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United States Court of Appeals, Second Circuit.

UNITED STATES OF AMERICA, Appellee, v. FRANK HAUSE, Defendant-Appellant.


Decided: May 10, 2017

Present: JOHN M. WALKER, JR., DEBRA ANN LIVINGSTON, GERARD E. LYNCH, Circuit Judges. For Appellee: Rajit S. Dosanjh, for Richard S. Hartunian, United States Attorney for the Northern District of New York, Syracuse, New York For Defendant-Appellant: Molly K. Corbett (James P. Egan, on the brief) for Lisa A. Peebles, Federal Public Defender, Northern District of New York, Albany, New York

Defendant-Appellant Frank Hause pleaded guilty to receiving, possessing and distributing child pornography in violation of 18 U.S.C. §§ 2252A(a)(2)(A), (a)(5)(B), (b)(1) and (b)(2). The district court sentenced Hause, as relevant on appeal, to 151 months' imprisonment and a life term of supervised release. We assume the parties' familiarity with the facts, the procedural history of the case, and the issues on appeal.

We review a district court's sentence for procedural and substantive reasonableness. United States v. Cavera, 550 F.3d 180, 189 (2d Cir. 2008) (en banc). Because Hause did not raise any of his objections before the district court, we review his procedural challenges for plain error.1 See United States v. Villafuerte, 502 F.3d 204, 208 (2d Cir. 2007). To establish plain error, an appellant must show there was (1) error; (2) that is clear or obvious; and (3) that affected his substantial rights. Id. at 209. If these requirements are met, this Court has discretion to correct the error if it “seriously affected the ‘fairness, integrity or public reputation of the judicial proceedings.’ ” Id. (quoting United States v. Doe, 297 F.3d 76, 82 (2d Cir. 2002)).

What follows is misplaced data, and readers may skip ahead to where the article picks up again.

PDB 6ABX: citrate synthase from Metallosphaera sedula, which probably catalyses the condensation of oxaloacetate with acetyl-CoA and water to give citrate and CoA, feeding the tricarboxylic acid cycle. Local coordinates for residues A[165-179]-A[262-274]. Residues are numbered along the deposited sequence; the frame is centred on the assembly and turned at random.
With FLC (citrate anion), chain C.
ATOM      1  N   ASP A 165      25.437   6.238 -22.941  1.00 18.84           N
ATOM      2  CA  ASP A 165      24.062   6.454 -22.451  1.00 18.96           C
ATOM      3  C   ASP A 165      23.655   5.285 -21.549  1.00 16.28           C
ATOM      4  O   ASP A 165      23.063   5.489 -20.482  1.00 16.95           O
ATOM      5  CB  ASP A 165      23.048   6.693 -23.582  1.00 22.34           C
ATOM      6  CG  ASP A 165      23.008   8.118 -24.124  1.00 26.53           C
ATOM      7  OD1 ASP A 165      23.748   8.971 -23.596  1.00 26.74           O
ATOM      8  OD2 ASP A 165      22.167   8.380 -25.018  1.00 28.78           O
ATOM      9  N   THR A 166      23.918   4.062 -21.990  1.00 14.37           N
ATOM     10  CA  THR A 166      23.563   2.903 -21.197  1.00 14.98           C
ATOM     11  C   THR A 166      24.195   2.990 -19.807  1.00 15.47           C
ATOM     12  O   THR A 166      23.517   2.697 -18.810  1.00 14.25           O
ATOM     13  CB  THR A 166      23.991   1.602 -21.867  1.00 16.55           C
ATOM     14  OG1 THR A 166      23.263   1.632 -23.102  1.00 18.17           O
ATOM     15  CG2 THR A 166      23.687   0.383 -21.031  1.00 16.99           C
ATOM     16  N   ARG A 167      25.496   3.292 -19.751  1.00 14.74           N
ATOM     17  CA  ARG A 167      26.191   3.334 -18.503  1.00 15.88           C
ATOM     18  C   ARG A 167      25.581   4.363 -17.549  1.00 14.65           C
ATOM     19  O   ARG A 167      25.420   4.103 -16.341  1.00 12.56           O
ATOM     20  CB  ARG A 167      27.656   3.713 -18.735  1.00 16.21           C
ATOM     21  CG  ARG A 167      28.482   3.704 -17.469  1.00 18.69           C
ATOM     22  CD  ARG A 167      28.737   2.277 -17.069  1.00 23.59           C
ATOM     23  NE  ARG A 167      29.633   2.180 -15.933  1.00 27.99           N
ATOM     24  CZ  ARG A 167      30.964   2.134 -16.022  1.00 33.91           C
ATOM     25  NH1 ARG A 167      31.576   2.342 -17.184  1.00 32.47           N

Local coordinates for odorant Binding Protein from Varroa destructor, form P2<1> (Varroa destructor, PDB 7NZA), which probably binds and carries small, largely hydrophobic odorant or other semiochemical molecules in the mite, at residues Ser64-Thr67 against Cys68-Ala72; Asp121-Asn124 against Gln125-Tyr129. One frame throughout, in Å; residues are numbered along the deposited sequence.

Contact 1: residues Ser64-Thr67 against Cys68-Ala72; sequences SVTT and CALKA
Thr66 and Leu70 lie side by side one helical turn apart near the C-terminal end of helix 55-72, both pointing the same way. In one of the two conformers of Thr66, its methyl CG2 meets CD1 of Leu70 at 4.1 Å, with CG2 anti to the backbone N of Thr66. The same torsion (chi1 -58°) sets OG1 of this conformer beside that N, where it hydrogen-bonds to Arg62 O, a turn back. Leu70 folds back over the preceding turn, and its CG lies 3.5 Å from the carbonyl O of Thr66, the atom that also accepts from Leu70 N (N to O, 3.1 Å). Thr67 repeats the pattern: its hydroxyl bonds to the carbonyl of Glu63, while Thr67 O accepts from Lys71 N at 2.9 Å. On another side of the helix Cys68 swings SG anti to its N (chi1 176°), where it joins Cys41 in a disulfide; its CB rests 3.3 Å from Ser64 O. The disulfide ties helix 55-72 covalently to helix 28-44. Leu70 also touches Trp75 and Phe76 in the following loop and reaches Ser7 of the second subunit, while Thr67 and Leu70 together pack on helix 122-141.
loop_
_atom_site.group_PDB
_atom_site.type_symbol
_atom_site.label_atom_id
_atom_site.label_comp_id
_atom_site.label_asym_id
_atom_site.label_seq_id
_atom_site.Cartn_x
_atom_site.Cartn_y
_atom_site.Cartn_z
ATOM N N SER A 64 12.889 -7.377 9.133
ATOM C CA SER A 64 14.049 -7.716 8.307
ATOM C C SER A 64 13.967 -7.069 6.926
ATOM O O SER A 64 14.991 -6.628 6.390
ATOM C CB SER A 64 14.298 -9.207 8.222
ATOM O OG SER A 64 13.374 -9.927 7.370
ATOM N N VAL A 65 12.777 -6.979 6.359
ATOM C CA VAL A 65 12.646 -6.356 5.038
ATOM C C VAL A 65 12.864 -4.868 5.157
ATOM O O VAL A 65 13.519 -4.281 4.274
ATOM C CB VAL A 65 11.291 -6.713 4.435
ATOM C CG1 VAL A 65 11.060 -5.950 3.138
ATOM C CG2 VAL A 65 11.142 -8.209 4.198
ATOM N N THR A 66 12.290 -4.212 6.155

A district court procedurally errs by, inter alia, failing adequately to explain the sentence imposed, including any deviation from the range recommended by the United States Sentencing Guidelines (the “Guidelines”). Gall v. United States, 552 U.S. 38, 51 (2007). Requiring the district court to explain its sentence serves important goals: “(1) informing the defendant of the reasons for his sentence, (2) permitting meaningful appellate review, (3) enabling the public to learn why the defendant received a particular sentence, and (4) guiding probation officers and prison officials in developing a program to meet the defendant's needs.” United States v. Verkhoglyad, 516 F.3d 122, 132 (2d Cir. 2008) (quoting Villafuerte, 502 F.3d at 210). However, the level of explanatory detail required varies according to the sentence, and a Guidelines sentence often requires little explanation. Rita v. United States, 551 U.S. 338, 356–59 (2007); Villafuerte, 502 F.3d at 211–12.

Hause contends, at the start, that his sentence is procedurally unreasonable because the district court failed adequately to explain its within-Guidelines sentence. We disagree. At Hause's sentencing, the district court explained that it had reviewed the sentencing submissions of the parties and the Probation Department's presentence investigation report (“PSR”). The court noted that it had considered arguments about the factors incorporated into Guidelines sentences for child pornography offenses as a general matter. The court also heard argument from defense counsel explaining Hause's personal characteristics. The district court then observed:

When I look at this particular case and the victims that are involved and the sentencing factors that I'm supposed to consider which are fully recited in 18 U.S.C. [§] 3553(a), includes all things about you, Mr. Hause. I'm satisfied that a guideline sentence here at the low end of the range is the reasonable choice given the harm—the public harm that's been caused these children by the conduct of conviction in this case ․